The brochure I picked up list the Welcome Center and Market, Dairy Barn, Heifer Barn, Calf Barn, Smokehouse, Education Barn and Family Farmyard, Chicken Barn, Equestrian Center and Gardens & Grounds. There are both summer and winter recreation activities: hiking and biking trails, Disc Golf, orienteering and tennis, cross county skiing, snowshoeing, sledding, fatbiking and skating. While I was there, families were ice skating, sledding and enjoying lunch in the market and the outdoor plexi igloos.
There is extensive information on the Pineland Farms website.
There was no skiing for me that day but I do plan on going back once the snow gods deliver. As it was getting close to noon, I ventured into The Market, which sells fresh fruits and vegetables, gourmet products, books and gifts, local craft beers and locally produced meats and cheeses.
I picked up a delicious grilled pastrami and swiss sandwich, a ginger cookie, and a small frittata to bring home for dinner. You can find many of Pineland products in your local grocery store. I encourage you to choose a blue-sky day of your own and venture forth to Pineland Farms, New Gloucester, Maine.
Anna Dibble – New to Maine and making her mark
From Pineland I headed east to visit artist Anna Dibble in North Freeport. Anna is fairly new to the state of Maine, coming from Vermont in the Spring of 2015. It isn’t always easy to start over in a new community, but with her positive and out-going personality she has made a name for herself as a hard-working artist and friend.
She describes herself as a self-taught artist however she studied at the Parsons School of Design, The New School, The Boston Museum School, The Vermont Studio Center, and the Pittsburgh Art Institute. Her paintings are colorful, filled with animals and profiles of figures moving through imaginary landscapes.
One might describe them as naïve and reference aboriginal art. Many suggest a narrative that questions our relationship with nature and the universe.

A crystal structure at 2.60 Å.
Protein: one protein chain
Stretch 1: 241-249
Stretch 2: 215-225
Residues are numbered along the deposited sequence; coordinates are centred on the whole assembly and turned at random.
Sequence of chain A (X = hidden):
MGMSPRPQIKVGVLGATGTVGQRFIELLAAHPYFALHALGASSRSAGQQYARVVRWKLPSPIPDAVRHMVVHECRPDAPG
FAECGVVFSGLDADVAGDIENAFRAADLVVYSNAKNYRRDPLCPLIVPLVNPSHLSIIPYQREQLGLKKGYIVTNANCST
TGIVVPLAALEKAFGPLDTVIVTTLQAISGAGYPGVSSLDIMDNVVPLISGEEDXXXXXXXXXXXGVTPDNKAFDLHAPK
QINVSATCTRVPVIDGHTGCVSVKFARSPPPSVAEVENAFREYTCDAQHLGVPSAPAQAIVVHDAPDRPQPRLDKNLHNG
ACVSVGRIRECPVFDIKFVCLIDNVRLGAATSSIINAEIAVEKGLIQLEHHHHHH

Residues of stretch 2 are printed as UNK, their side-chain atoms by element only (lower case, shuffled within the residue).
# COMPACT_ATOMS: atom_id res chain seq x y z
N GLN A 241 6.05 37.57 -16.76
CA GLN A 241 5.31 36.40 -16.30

Yet again, another modest person. Among her many accomplishments, she was a freelance writer, music composer, and co-designer for multiple animated shorts on Children’s Television Workshop’s Sesame Street. She designed and created sets for opera and theater, taught workshops in both visual art and writing in Vermont and Maine schools. In the 1980s and ’90s she worked in commercial and independent animation in Los Angeles – feature films, television specials, theatrical shorts for Disney, Marvel, Hanna Barbera, Murakami-Wolf, Don Bluth, among many others.
She describes her current series, ‘Intrepid Voyagers’, as responding to “both the pandemic and the climate emergency. It emerges from a sense that all living beings are now refugees of a kind – traveling virtually and literally in search of something elusive, something enlightening perhaps. The paintings address our strong biological urge to survive, hold hope and curiosity close to our hearts, and keep trying to follow unanswered questions, no matter the odds.”
Click Here for Anna’s website
There is always more to do – like building a Right Whale
Besides her studio practice, in 2018 she designed and launched a multi-year collaborative public art/ocean science initiative: The Gulf of Maine Ecology Arts Project, which focuses on the changes in biodiversity in the Gulf due to climate change and other human impact. The central piece – a large scale sculpture installation featuring an artist & student-built Right whale, and other endangered marine animals made from recycled, re-purposed materials. The first venue will be the Bigelow Laboratory of Ocean Science, Boothbay, Maine – Summer/Fall 2021. To read more about this project Click Here.
Where to next…
I have a number of ideas about where I will go next and some of the artists that I plan to visit. This newsletter and future ones will be posted on my website. Please feel free to email me. I am always open to ideas and suggestions. Mary Harding mha[email protected]